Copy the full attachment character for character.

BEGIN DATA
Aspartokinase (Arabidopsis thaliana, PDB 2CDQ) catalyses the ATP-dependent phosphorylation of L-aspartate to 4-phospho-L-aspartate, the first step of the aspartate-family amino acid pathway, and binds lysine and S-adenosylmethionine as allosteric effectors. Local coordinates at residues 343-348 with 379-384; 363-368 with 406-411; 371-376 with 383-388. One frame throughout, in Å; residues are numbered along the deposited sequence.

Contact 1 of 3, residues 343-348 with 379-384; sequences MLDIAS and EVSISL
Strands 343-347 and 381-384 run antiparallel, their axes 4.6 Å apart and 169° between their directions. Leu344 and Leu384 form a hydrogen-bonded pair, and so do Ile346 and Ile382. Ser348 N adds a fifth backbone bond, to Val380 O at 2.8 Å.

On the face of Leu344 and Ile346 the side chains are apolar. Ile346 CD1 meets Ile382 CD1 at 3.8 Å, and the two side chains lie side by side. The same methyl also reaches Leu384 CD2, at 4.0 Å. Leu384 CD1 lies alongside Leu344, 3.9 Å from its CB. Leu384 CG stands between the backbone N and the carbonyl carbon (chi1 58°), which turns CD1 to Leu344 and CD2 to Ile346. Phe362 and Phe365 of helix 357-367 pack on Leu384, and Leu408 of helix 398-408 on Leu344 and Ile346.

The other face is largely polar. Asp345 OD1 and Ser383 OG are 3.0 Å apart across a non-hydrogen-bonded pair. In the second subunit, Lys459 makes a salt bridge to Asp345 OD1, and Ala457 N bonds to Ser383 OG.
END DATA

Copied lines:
Aspartokinase (Arabidopsis thaliana, PDB 2CDQ) catalyses the ATP-dependent phosphorylation of L-aspartate to 4-phospho-L-aspartate, the first step of the aspartate-family amino acid pathway, and binds lysine and S-adenosylmethionine as allosteric effectors. Local coordinates at residues 343-348 with 379-384; 363-368 with 406-411; 371-376 with 383-388. One frame throughout, in Å; residues are numbered along the deposited sequence.

Contact 1 of 3, residues 343-348 with 379-384; sequences MLDIAS and EVSISL
Strands 343-347 and 381-384 run antiparallel, their axes 4.6 Å apart and 169° between their directions. Leu344 and Leu384 form a hydrogen-bonded pair, and so do Ile346 and Ile382. Ser348 N adds a fifth backbone bond, to Val380 O at 2.8 Å.

On the face of Leu344 and Ile346 the side chains are apolar. Ile346 CD1 meets Ile382 CD1 at 3.8 Å, and the two side chains lie side by side. The same methyl also reaches Leu384 CD2, at 4.0 Å. Leu384 CD1 lies alongside Leu344, 3.9 Å from its CB. Leu384 CG stands between the backbone N and the carbonyl carbon (chi1 58°), which turns CD1 to Leu344 and CD2 to Ile346. Phe362 and Phe365 of helix 357-367 pack on Leu384, and Leu408 of helix 398-408 on Leu344 and Ile346.

The other face is largely polar. Asp345 OD1 and Ser383 OG are 3.0 Å apart across a non-hydrogen-bonded pair. In the second subunit, Lys459 makes a salt bridge to Asp345 OD1, and Ala457 N bonds to Ser383 OG.